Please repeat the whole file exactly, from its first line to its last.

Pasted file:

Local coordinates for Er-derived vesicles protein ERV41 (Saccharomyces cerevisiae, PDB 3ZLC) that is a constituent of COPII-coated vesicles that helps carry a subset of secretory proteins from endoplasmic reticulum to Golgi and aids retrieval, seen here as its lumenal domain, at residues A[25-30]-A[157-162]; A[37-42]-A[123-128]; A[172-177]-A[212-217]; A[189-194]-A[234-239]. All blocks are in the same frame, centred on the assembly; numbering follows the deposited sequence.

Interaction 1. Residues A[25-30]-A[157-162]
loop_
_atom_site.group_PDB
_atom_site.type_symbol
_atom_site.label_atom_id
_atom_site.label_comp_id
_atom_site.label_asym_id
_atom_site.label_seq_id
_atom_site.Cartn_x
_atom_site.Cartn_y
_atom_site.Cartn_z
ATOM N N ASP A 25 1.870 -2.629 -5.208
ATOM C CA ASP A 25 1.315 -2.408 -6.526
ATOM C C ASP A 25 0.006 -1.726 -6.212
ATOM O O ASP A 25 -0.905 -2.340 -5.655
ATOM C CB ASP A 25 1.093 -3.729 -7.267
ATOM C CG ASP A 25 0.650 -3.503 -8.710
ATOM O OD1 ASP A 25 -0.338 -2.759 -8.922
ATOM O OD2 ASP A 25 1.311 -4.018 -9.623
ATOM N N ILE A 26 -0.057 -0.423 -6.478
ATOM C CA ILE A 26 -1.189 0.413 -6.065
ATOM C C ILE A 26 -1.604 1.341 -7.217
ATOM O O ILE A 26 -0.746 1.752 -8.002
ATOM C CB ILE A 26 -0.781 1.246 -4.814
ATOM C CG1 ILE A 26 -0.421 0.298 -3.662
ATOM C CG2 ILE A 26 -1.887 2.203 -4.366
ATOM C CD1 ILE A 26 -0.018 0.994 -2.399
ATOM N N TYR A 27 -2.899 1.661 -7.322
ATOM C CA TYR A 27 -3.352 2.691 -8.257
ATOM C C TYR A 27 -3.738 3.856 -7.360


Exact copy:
Local coordinates for Er-derived vesicles protein ERV41 (Saccharomyces cerevisiae, PDB 3ZLC) that is a constituent of COPII-coated vesicles that helps carry a subset of secretory proteins from endoplasmic reticulum to Golgi and aids retrieval, seen here as its lumenal domain, at residues A[25-30]-A[157-162]; A[37-42]-A[123-128]; A[172-177]-A[212-217]; A[189-194]-A[234-239]. All blocks are in the same frame, centred on the assembly; numbering follows the deposited sequence.

Interaction 1. Residues A[25-30]-A[157-162]
loop_
_atom_site.group_PDB
_atom_site.type_symbol
_atom_site.label_atom_id
_atom_site.label_comp_id
_atom_site.label_asym_id
_atom_site.label_seq_id
_atom_site.Cartn_x
_atom_site.Cartn_y
_atom_site.Cartn_z
ATOM N N ASP A 25 1.870 -2.629 -5.208
ATOM C CA ASP A 25 1.315 -2.408 -6.526
ATOM C C ASP A 25 0.006 -1.726 -6.212
ATOM O O ASP A 25 -0.905 -2.340 -5.655
ATOM C CB ASP A 25 1.093 -3.729 -7.267
ATOM C CG ASP A 25 0.650 -3.503 -8.710
ATOM O OD1 ASP A 25 -0.338 -2.759 -8.922
ATOM O OD2 ASP A 25 1.311 -4.018 -9.623
ATOM N N ILE A 26 -0.057 -0.423 -6.478
ATOM C CA ILE A 26 -1.189 0.413 -6.065
ATOM C C ILE A 26 -1.604 1.341 -7.217
ATOM O O ILE A 26 -0.746 1.752 -8.002
ATOM C CB ILE A 26 -0.781 1.246 -4.814
ATOM C CG1 ILE A 26 -0.421 0.298 -3.662
ATOM C CG2 ILE A 26 -1.887 2.203 -4.366
ATOM C CD1 ILE A 26 -0.018 0.994 -2.399
ATOM N N TYR A 27 -2.899 1.661 -7.322
ATOM C CA TYR A 27 -3.352 2.691 -8.257
ATOM C C TYR A 27 -3.738 3.856 -7.360